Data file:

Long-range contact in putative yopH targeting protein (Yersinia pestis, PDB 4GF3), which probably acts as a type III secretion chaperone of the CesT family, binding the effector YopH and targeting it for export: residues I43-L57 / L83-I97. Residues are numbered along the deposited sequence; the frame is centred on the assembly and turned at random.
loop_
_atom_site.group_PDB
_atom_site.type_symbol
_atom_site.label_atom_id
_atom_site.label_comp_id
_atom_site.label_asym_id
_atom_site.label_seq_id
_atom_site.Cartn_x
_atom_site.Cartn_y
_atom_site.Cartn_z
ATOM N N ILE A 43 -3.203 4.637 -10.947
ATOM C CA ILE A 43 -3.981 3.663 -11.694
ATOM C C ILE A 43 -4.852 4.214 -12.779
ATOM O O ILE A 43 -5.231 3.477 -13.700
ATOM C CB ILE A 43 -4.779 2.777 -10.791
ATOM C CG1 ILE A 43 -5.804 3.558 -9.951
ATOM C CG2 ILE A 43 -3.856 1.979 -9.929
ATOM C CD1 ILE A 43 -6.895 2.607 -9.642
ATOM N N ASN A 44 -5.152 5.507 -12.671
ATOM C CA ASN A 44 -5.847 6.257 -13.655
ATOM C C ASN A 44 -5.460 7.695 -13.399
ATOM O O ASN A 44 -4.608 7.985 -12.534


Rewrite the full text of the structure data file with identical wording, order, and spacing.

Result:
Long-range contact in putative yopH targeting protein (Yersinia pestis, PDB 4GF3), which probably acts as a type III secretion chaperone of the CesT family, binding the effector YopH and targeting it for export: residues I43-L57 / L83-I97. Residues are numbered along the deposited sequence; the frame is centred on the assembly and turned at random.
loop_
_atom_site.group_PDB
_atom_site.type_symbol
_atom_site.label_atom_id
_atom_site.label_comp_id
_atom_site.label_asym_id
_atom_site.label_seq_id
_atom_site.Cartn_x
_atom_site.Cartn_y
_atom_site.Cartn_z
ATOM N N ILE A 43 -3.203 4.637 -10.947
ATOM C CA ILE A 43 -3.981 3.663 -11.694
ATOM C C ILE A 43 -4.852 4.214 -12.779
ATOM O O ILE A 43 -5.231 3.477 -13.700
ATOM C CB ILE A 43 -4.779 2.777 -10.791
ATOM C CG1 ILE A 43 -5.804 3.558 -9.951
ATOM C CG2 ILE A 43 -3.856 1.979 -9.929
ATOM C CD1 ILE A 43 -6.895 2.607 -9.642
ATOM N N ASN A 44 -5.152 5.507 -12.671
ATOM C CA ASN A 44 -5.847 6.257 -13.655
ATOM C C ASN A 44 -5.460 7.695 -13.399
ATOM O O ASN A 44 -4.608 7.985 -12.534